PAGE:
Title & Purpose

Blow ye the trumpet in Zion, and sound an alarm in my holy mountain: let all the inhabitants of the land tremble:

for the day of the LORD cometh, for it is nigh at hand, Joel 2:1.


All quotations from the Scriptures will be from the Authorised Version - the best and most accurate English translation of the Scriptures.

Please see sermons down the left hand column of the Blog about why the Authorised Version is the best and most accurate English translation of the Scriptures

and why we reject the many perversions of the Scriptures, including those so beloved of many neo-evangelicals at present such as ESV & NKJV.

Beware of the Errors in The Reformation Heritage KJV Study Bible! 
Featured Sermon -

Monday, 21 October 2013

Dying to Self

When your good is evil spoken of, when your wishes are crossed, your advice disregarded, your opinion ridiculed and you refuse to let anger rise in your heart or even defend yourself, but take it all in patient loving silence. This is dying unto self. 

When you lovingly and patiently bear any disorder, any irregularity, any annoyance, when you can stand face-to-face with waste, folly, extravagance, spiritual insensibility and endure it as Jesus did. That is dying to self.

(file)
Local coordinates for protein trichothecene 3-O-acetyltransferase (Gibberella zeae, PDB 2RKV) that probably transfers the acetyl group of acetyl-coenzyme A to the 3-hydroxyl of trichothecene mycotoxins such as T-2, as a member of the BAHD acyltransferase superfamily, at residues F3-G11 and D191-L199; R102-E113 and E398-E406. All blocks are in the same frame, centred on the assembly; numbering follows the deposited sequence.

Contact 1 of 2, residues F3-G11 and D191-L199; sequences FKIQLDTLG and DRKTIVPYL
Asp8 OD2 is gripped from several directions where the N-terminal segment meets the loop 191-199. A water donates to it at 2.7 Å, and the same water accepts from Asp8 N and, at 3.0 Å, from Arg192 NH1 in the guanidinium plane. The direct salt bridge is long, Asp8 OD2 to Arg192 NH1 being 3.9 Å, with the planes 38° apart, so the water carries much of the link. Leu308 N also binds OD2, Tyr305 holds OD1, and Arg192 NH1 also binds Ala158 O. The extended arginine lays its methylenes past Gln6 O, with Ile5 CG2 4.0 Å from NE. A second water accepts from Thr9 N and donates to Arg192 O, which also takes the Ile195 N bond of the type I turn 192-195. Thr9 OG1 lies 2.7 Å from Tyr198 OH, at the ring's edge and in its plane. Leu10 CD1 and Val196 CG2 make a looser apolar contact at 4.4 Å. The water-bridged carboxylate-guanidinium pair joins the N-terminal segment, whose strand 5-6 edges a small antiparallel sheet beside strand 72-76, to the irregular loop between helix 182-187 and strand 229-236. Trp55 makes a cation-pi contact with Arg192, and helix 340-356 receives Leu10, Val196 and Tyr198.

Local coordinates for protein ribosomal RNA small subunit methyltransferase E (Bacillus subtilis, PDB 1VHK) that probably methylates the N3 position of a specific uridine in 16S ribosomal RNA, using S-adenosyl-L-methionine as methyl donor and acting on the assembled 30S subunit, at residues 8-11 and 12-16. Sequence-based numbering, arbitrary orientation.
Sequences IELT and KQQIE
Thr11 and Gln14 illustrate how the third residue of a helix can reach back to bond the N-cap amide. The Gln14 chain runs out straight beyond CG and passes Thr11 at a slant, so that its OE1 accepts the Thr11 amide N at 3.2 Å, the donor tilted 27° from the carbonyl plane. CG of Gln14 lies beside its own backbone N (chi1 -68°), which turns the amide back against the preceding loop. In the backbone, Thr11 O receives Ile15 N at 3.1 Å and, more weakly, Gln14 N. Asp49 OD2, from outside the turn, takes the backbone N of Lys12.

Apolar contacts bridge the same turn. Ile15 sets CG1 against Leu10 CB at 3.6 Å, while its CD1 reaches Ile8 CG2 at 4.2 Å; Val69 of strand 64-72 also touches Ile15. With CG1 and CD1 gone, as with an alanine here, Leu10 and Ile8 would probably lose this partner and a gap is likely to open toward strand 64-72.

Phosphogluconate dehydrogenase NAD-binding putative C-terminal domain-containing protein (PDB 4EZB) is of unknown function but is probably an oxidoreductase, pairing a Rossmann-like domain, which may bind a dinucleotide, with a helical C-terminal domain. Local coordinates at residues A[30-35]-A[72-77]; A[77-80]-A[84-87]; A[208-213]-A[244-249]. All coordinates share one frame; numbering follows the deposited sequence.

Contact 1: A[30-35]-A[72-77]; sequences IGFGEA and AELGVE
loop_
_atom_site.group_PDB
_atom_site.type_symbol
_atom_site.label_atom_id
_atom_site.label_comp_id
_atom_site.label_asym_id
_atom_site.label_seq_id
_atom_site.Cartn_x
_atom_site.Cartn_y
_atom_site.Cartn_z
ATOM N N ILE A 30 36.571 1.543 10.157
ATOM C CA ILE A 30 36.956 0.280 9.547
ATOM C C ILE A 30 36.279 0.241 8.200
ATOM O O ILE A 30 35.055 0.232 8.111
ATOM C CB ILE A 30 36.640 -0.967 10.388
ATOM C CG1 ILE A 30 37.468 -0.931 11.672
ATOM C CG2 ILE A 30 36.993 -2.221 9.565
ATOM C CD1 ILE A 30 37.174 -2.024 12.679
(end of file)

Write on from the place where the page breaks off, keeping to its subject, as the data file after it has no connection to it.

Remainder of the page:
When you are content with any food and offering, any raiment in any climate, any society, any solitude, any interruption by the will of God. That is dying to self. 

When you never care to refer to yourself in conversation or record your own good works or itch after commendation, when you can truly love to be unknown. That is dying to self. 

When you can see your brother prosper and have his needs met and can honestly rejoice with him in spirit and feel no envy nor question God while your own needs are far greater and you are in desperate circumstances. That is dying to self. 

When you can receive correction and reproof from one of less stature than yourself and can humbly submit inwardly as well as outwardly finding no rebellion or resentment rising up within your heart. That is dying to self.

Attributed to Octavius Winslow.

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